In its strict sense, citizenship is a legal concept, and it can only be exercised in the context of a state. Citizenship implies a sense of identity, loyalty, and devotion to the idea that the citizen should assume responsibilities for the state, which is the source of the political rights he/she enjoys. Heater claims that instruction in citizenship, as a status and a right, can only be partial and distorted unless it addresses the issue of identity and loyalty ([6], pp. 62–63). It is perceived as an idea or an ideal comprising of five constituent traits. It can be seen that the most clear-cut aspects are those regarding the legal, political and social status of citizenship. Civil citizenshipis about the protection of civil rights, political citizenshipis about the relationship between the law and election procedures and social citizenshiprefers to all things related to social welfare and social benefits. The other two aspects of citizenship, civic virtueand identity, are less tangible. They both refer to the experiential relationship between the citizen and the polity. Civic virtue, being a good citizen, means to behave in a politically moral way towards the state-polity and to your fellow citizens. The quality of civic virtue is based on political identity [6]. Essentially, political identity is free from the restrictions of the nation-state and the exclusive commitment to a unique level of political loyalty.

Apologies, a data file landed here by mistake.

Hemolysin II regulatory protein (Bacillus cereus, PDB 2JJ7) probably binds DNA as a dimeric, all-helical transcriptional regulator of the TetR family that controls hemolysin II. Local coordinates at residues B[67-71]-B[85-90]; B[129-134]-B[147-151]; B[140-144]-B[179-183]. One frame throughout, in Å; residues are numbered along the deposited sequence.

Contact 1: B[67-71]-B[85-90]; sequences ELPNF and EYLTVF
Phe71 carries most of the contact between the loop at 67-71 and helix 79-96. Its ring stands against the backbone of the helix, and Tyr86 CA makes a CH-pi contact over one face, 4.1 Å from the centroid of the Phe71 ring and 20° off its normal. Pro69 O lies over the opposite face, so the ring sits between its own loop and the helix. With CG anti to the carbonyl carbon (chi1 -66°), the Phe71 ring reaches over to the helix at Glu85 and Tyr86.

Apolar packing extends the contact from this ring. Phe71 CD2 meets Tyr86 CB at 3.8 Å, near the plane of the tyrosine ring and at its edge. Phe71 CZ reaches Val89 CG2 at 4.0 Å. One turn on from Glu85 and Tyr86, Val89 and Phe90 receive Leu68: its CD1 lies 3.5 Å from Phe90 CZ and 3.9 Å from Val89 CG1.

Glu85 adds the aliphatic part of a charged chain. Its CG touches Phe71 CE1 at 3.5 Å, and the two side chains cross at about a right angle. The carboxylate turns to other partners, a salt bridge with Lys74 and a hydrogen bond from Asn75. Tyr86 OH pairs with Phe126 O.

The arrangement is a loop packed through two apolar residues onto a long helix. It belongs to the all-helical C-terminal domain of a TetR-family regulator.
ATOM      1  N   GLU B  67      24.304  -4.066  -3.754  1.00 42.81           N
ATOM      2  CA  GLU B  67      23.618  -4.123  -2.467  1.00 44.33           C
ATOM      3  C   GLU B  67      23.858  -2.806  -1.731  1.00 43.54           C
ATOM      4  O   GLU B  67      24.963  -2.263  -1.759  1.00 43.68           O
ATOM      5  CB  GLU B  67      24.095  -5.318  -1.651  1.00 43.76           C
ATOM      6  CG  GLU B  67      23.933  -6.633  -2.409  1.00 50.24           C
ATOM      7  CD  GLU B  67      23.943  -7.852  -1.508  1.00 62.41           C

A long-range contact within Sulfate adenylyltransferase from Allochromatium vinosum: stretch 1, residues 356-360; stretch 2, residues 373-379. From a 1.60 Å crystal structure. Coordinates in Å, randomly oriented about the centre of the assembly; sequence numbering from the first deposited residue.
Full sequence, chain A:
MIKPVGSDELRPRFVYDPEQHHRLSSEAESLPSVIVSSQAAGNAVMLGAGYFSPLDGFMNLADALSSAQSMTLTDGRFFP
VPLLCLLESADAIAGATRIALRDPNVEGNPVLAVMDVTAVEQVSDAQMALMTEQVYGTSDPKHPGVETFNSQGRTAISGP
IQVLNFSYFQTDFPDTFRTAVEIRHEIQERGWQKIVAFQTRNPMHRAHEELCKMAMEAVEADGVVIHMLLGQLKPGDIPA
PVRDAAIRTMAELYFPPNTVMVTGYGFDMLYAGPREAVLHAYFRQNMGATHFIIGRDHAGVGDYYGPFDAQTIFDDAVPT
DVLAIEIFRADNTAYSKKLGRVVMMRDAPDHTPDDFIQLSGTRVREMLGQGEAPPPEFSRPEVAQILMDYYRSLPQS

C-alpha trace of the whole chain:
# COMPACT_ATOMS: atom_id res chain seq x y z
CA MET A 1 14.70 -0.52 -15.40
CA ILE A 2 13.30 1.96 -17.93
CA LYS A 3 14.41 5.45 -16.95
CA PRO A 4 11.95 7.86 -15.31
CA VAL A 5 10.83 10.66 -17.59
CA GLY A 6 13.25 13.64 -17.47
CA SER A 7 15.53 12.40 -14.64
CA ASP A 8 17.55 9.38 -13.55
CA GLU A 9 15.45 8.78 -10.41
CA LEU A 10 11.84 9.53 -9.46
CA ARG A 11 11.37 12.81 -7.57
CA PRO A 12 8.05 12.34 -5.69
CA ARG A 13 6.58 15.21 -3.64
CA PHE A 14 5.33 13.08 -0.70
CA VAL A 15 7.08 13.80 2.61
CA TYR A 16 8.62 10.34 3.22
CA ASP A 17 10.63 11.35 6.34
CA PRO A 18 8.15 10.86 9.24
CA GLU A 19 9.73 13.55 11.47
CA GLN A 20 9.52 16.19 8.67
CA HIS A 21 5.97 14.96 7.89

The concept of global citizenshipdoes not relate to nation-states or similar geographical and political entities. Global Citizenship Identity focuses on the development of active and democratic citizens who are characterised by global consciousness, a shared understanding of current humanity issues and a strong interest in providing solutions. UNESCO identifies Global Citizenship as ‘a sense of belonging to a broader community and common humanity. It emphasizes political, economic, social and cultural interdependency and interconnectedness between the local, the national and the global’ ([7], p. 14).

2.1 Citizenship education

Citizenship education is a part of the education systems of all modern states. Pedagogues, philosophers, political scientists and sociologists have sought to define the field of citizenship education. There are a number of definitions, each reflecting the respective viewpoint (ideological, theoretical and didactic) and the specific historical circumstances in which each of these attempts was made. This is a strong indication of the inherent dynamics of citizenship education, which has been linked to the construction and operation of the nation state, while today, in the globalisation era, a cosmopolitan approach is being promoted.